Georgia-born humorist and best-selling author Lewis Grizzard conveyed the ambivalence of many white southerners who embraced the economic and material benefits of Sunbelt prosperity while remaining skeptical and sometimes resentful of some of the social and political changes that accompanied these gains.
Born in Fort Benning on October 20, 1946, Lewis McDonald Grizzard Jr. grew up in Moreland, where he moved with his schoolteacher mother, Christine, after his father, army captain Lewis McDonald Grizzard Sr., left them. (Grizzard later memorialized his parents in his books My Daddy Was a Pistol and I’m a Son of a Gun  and Don’t Forget to Call Your Mama—I Wish I Could Call Mine .) While a student at the University of Georgia (UGA), he served as sports editor of the Athens Daily News and went on to become the executive sports editor of the Atlanta Journal at age twenty-three. He endured an unhappy stint with the Chicago Sun Times, which he chronicled in If I Ever Get Back to Georgia, I’m Gonna Nail My Feet to the Ground (1990). In 1977 he returned to his home state and soon began to write a regional color column for the Atlanta Constitution that was eventually syndicated in about 450 newspapers. Compilations of those columns formed the basis for many of his twenty-five books on a variety of subjects, from women and religion to golf and UGA football. Many of these were best sellers, including Elvis Is Dead and I Don’t Feel So Good Myself (1984), Chili Dawgs Always Bark at Night (1989), and the posthumously published Southern by the Grace of God (1996).
In the self-deprecatory tradition of southern humorists, Grizzard often called himself a redneck, but as journalist Peter Applebome has observed, he was actually “the patron saint of the new suburban South, where you could have both the values of the old general store and the designer label wares of the megamalls.” He lived in Atlanta’s exclusive Ansley Park, his footwear of choice was Gucci loafers (worn without socks), he was partial to Geoffrey Beene cologne, and he used the gun rack behind the seat of his truck to hold his golf clubs. Although he protested that he liked pork barbecue much better, he owned up to eating caviar at Maxim’s in Paris and even to visiting the Louvre Museum.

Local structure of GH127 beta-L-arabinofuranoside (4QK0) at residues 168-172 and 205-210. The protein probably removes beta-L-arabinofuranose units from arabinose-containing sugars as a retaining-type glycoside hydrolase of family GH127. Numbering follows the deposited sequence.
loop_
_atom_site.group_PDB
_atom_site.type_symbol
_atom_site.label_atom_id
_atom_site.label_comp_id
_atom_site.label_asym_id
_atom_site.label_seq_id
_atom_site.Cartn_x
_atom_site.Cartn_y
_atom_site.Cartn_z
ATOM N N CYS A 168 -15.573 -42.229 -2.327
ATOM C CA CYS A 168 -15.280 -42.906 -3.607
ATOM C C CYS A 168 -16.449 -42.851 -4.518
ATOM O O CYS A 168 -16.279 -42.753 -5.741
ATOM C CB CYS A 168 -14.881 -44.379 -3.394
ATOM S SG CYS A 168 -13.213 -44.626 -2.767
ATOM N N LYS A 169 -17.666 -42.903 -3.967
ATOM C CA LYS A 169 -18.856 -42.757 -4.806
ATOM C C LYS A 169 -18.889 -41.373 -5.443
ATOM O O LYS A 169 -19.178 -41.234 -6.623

Grizzard was at his best regaling audiences with stories of “rat-killings” in Moreland or discussing the subtleties of the southern pronunciation of “nekkid,” but his country-boy perspective shaped his reaction to all of his personal experiences even as he became a national and international celebrity. In a humorous story entitled “There Ain’t No Toilet Paper in Russia,” he described Peter the Great’s palace as “fifteen times bigger than Opryland.”
If Grizzard’s humor revealed the ambivalence amid affluence of the Sunbelt South, it reflected its conservative and increasingly angry politics as well. He was fond of reminding fault-finding Yankee immigrants that “Delta is ready when you are,” and, tired of assaults on the Confederate flag, he suggested sarcastically that white southerners should destroy every relic and reminder of the Civil War (1861-65), swear off molasses and grits, drop all references to the South, and begin instead to refer to their region as the “Lower East.” Grizzard also wore his homophobia and hatred for feminists on his sleeve, and one of the last of his books summed up his reaction to contemporary trends in its title, Haven’t Understood Anything since 1962 and Other Nekkid Truths (1992).
In the end, which came in 1994, when he was only forty-seven, the lonely, insecure, oft-divorced, hard-drinking Grizzard proved to be the archetypal comic who could make everyone laugh but himself. He chronicled this decline and his various heart surgeries in I Took a Lickin’ and Kept on Tickin’, and Now I Believe in Miracles (1993), published just before his final, fatal heart failure.
Ironically, Moreland now boasts museums honoring both him and native son Erskine Caldwell, whose darkly critical vision of the South helped to bring on the changes that Grizzard and his generation of white southerners both embraced and bemoaned.